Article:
Roman Holiday (1953)


This is another of those classic films that everyone is supposed to have watched but I never have. In fact, I’ve never even watched Breakfast at Tiffany’s, widely considered Audrey Hepburn’s most defining role. Roman Holiday is where she got her start though so it feels appropriate to watch this first. Watching this, I was certainly struck by how astonishingly young she looks here.

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Recent Interesting Science Articles (January 2016)

This month instead of scientific discoveries we have mostly news that is relevant to science:

  • By now, most people will have heard of the Zika virus. There are many articles about it obviously so this is one such. It’s a mosquito-borne disease that is wrecking havoc in South America, especially Brazil and while it hasn’t reached Southeast Asia yet, it could as it can be carried by Aedes mosquitos. Most of the infected have no symptoms and it does not seem to be particularly dangerous even to those who do develop symptoms. But researchers suspect that when pregnant women are infected, it can cause a neurological condition known as microcephaly in infants, which shows up in the form of visibly and horribly smaller heads.
  • Next up is yet another bit of news about CRISPR, though an unfortunate one. This article describes how credit for its discovery is being disputed by various parties, something that is particularly important in light of how lucrative the patent rights for it will be. In particular a recent piece detailing its history diminishes the role of key women who involved and has been criticized as the latest in a long line of such instances that diminish the importance of women in major discoveries in favor of male colleagues.
  • This one is a follow-up to an earlier news posting about the strange behavior of the star KIC 8462852 whose cyclical pattern of dimming has stumped astronomers and prompted one of them to suggest that it may be evidence of an alien-built megastructure. Now a team has gone through old photographs of the star in question and discovered that it has been steadily dimming over the past century or so, which would seem to preclude comets passing between the star and us as the explanation for our observation.
  • Then for bona fide scientific discoveries, this article talks about how sugar seems to be an important factor in the growth of cancerous tumors. So far this finding is based only on animal studies but the experiments show that mice who had been fed a diet dominated by sugars were more likely to develop tumors. Moreover, the more sugar they fed the mice, the faster the tumors grew. Interestingly while all sugars had this effect, fructose had a markedly stronger effect than glucose.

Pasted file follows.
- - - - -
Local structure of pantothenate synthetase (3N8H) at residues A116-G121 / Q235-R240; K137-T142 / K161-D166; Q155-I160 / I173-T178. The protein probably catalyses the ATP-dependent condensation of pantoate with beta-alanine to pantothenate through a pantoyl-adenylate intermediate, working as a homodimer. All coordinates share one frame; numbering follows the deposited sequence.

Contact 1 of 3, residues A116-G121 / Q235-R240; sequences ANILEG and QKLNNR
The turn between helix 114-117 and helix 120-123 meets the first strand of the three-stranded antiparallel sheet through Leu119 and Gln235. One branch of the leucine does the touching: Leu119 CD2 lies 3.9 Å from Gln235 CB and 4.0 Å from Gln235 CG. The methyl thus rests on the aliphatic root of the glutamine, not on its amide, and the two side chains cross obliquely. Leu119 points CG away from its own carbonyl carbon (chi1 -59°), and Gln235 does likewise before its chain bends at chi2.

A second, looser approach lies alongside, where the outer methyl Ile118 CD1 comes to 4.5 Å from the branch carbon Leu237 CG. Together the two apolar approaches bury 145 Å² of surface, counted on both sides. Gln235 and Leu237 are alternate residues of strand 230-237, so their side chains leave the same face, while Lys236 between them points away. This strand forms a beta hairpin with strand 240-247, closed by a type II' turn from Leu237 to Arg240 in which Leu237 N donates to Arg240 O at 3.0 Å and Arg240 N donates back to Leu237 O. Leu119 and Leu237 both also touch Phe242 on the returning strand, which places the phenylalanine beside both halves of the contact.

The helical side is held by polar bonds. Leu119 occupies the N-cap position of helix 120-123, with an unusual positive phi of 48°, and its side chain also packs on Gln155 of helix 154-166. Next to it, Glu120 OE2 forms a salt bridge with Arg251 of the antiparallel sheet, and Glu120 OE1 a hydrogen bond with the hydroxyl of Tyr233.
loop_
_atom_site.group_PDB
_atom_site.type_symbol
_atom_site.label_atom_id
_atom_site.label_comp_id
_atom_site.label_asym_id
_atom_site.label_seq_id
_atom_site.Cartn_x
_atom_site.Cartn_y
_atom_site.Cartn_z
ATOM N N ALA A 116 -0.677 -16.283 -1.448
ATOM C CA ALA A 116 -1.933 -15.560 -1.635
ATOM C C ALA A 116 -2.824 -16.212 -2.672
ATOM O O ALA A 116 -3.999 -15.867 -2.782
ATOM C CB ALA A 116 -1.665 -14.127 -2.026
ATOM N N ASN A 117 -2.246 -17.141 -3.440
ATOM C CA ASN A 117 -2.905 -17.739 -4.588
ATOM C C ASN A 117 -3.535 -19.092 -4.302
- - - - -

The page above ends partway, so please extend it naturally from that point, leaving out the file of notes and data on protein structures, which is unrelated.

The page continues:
• Finally an announcement about artificial intelligence that has been making the rounds is about how a computer built by DeepMind, now a subsidiary of Google, is capable of beating a human champion of the ancient Chinese game of Go. This is considered one of the most complex games ever invented by mankind due to its vast problem space. As far as I can tell however while this is an important result, DeepMind hasn’t done anything truly stunning as they’ve used familiar Monte Carlo techniques to prune the problem space and threw a staggering amount of computing power at the problem. 1202 CPUs and 176 GPUs is nothing to sneeze at, plus they beat someone who is ranked as being around the 600th best player in the world.

Swept Away (1974)


Swept Away is the second of the two films that my wife asked to add to our list by Italian director Lina Wertmüller. The first one was Seven Beauties which we watched about half a year ago. This one also stars Giancarlo Giannini, apparently he is one of this director’s favorite performers, and he is joined here by actress Mariangela Melato. These two seem to have had a very successful partnership under Wertmüller’s direction and their chemistry here is so strong that they have no problems carrying the film without the need for any other characters.

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22 Jump Street (2014)


Both my wife and myself loved 21 Jump Street so it’s no surprise that we’re down with watching this sequel. In fact I’d originally put the first movie on our watch-list only when I heard that this sequel is better than the first one. I don’t think it’s quite that good but it is appreciably better than most sequels turn out to be and one way it achieves this is by being all meta and self-aware that it is a sequel.

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Solaris (1972)


This is one of those occasions on which I’ve first watched the remake, in this case Steven Soderbergh’s 2002 version, before watching this earlier version by Andrei Tarkovsky. This was way before I started watching films seriously and I remember being perplexed by it but I thought it still did a fairly good job of depicting the alienness of the planet Solaris. Tarkovsky’s version turned out to be much more personal and individual, focusing with laser-like intensity on the inner psychology of its protagonist Kris Kelvin.

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I was a big fan of Blindsight and really enjoyed discussing it in various places so it’s no surprise that this sequel was one of my most anticipated books. Unfortunately even after I’d gotten my hands on it (I chose to buy it as an ebook from Google Books), I took my time reading it because I ended up being very annoyed by it. After finishing the book, I went around the Internet to read up on various discussions. The regulars at Broken Forum mostly liked it but on Reddit and other places, I find that mine is not an uncommon opinion.

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The unexamined life is a life not worth living